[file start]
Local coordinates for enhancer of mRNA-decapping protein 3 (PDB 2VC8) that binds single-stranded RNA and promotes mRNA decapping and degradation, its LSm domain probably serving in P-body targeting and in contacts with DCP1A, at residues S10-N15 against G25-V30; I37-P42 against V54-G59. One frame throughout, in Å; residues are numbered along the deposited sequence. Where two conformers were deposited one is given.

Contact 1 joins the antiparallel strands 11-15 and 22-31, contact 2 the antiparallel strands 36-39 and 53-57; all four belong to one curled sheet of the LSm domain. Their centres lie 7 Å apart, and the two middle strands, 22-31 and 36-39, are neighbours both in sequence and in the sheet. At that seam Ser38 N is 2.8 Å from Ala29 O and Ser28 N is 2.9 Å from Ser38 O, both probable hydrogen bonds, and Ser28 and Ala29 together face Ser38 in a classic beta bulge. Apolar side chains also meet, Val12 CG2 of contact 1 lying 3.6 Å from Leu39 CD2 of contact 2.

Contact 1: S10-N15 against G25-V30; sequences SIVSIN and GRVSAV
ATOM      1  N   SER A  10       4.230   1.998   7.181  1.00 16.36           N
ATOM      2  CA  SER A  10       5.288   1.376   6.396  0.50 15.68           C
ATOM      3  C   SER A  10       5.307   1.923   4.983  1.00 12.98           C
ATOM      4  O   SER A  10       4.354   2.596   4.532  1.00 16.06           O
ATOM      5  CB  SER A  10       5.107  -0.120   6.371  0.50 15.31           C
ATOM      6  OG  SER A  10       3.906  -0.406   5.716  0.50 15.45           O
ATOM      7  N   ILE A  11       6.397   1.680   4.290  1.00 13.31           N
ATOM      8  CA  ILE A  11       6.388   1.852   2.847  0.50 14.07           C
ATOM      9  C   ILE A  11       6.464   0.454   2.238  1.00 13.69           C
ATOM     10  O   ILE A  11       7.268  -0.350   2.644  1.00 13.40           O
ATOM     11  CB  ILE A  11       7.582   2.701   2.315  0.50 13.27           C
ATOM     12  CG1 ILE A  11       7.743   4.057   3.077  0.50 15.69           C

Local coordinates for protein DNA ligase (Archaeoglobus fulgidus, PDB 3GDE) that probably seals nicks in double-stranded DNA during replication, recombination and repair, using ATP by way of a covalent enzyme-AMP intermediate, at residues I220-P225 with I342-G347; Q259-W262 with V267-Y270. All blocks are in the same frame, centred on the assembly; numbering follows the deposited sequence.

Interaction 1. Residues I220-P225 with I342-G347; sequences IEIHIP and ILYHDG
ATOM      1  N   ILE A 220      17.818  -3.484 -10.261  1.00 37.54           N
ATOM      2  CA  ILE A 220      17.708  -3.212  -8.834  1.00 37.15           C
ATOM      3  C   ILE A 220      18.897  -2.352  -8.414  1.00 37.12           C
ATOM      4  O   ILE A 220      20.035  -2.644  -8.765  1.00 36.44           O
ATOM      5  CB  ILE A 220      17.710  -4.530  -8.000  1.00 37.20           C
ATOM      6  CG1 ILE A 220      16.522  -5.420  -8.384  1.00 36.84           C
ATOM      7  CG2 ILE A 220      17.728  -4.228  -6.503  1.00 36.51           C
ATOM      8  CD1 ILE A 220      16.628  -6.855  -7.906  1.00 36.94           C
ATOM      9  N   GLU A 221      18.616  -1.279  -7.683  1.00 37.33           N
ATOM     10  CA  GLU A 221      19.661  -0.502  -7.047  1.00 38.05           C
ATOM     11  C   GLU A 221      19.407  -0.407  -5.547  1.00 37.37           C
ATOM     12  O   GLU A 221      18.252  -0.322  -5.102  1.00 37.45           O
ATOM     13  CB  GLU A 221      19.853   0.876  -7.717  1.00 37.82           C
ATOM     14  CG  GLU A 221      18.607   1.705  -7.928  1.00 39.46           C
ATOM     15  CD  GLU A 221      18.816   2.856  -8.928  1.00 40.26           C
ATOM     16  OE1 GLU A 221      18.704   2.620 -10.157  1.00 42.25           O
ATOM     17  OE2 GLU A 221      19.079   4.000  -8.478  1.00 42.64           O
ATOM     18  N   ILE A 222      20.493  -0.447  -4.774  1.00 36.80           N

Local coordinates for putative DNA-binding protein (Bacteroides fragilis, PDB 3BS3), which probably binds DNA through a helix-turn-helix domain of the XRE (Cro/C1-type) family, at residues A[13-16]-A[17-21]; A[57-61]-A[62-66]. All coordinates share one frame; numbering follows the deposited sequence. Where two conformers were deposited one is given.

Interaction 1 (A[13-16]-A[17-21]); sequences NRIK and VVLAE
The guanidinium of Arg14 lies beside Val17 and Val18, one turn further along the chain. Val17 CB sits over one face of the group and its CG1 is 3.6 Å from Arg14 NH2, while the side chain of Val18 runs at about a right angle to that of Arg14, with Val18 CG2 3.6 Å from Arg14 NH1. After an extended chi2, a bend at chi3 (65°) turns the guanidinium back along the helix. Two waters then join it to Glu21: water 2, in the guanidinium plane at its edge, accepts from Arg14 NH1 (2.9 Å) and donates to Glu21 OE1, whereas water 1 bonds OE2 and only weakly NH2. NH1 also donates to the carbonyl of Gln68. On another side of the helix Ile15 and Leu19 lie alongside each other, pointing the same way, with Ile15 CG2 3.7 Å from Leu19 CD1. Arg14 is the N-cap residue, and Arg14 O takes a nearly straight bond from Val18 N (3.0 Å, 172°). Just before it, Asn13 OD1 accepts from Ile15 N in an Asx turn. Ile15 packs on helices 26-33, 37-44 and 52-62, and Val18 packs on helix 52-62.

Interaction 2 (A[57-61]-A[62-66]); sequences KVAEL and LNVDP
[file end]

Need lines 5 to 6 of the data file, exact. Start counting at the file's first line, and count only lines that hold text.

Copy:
ATOM      2  CA  SER A  10       5.288   1.376   6.396  0.50 15.68           C
ATOM      3  C   SER A  10       5.307   1.923   4.983  1.00 12.98           C